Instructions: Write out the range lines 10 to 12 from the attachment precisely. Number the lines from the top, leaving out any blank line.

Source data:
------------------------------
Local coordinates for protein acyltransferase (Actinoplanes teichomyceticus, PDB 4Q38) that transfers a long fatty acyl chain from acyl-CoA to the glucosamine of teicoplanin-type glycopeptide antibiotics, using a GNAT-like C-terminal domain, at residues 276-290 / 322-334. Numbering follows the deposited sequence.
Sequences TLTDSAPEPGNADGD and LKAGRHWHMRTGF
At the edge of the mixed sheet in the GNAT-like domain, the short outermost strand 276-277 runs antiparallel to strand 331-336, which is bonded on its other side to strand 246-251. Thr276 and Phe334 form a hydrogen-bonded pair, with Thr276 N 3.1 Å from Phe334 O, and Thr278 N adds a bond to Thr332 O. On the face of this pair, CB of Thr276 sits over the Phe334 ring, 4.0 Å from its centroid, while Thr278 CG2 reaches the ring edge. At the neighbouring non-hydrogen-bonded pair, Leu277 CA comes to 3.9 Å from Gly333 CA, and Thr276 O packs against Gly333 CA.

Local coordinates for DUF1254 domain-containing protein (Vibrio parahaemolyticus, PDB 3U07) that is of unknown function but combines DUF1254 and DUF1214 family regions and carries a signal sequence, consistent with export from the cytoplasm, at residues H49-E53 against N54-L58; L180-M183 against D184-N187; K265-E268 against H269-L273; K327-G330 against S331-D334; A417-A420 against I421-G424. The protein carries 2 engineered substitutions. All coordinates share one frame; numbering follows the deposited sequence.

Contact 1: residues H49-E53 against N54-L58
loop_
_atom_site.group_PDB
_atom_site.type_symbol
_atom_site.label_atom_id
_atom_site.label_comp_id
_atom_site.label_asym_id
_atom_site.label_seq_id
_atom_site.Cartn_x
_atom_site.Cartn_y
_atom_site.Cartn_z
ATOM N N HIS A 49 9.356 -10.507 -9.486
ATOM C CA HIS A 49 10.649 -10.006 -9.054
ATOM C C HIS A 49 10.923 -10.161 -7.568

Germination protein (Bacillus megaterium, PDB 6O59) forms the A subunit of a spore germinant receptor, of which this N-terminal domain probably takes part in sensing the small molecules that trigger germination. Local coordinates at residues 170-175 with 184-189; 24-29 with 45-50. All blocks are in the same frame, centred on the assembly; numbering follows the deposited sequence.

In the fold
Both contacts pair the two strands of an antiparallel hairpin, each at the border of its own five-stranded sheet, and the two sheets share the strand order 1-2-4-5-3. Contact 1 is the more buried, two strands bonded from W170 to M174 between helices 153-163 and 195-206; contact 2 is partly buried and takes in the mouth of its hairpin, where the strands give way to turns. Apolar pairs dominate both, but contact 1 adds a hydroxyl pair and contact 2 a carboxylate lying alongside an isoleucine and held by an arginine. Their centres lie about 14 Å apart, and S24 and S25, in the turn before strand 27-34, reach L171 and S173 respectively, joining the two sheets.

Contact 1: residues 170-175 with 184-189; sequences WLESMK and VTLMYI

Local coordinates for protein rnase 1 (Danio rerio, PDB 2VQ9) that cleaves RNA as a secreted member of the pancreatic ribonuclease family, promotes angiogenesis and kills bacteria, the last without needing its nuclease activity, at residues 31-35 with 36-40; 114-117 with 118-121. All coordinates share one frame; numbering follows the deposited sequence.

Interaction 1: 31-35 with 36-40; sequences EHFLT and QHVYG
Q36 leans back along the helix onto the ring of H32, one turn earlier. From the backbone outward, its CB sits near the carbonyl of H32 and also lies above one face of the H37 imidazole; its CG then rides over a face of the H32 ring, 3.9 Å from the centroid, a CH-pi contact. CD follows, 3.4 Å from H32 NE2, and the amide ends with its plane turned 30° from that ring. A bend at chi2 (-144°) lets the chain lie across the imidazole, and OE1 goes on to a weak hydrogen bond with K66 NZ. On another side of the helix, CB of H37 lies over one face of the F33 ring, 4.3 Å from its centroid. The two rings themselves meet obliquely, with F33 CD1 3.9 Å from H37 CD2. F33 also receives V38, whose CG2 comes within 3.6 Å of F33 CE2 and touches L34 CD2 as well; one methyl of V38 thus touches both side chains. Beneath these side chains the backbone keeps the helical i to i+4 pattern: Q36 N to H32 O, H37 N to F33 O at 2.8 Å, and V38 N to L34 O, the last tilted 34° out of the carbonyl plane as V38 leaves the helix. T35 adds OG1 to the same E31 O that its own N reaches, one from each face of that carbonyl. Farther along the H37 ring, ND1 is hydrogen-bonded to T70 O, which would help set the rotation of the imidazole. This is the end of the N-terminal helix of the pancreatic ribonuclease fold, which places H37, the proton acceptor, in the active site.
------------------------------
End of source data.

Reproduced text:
_atom_site.label_comp_id
_atom_site.label_asym_id
_atom_site.label_seq_id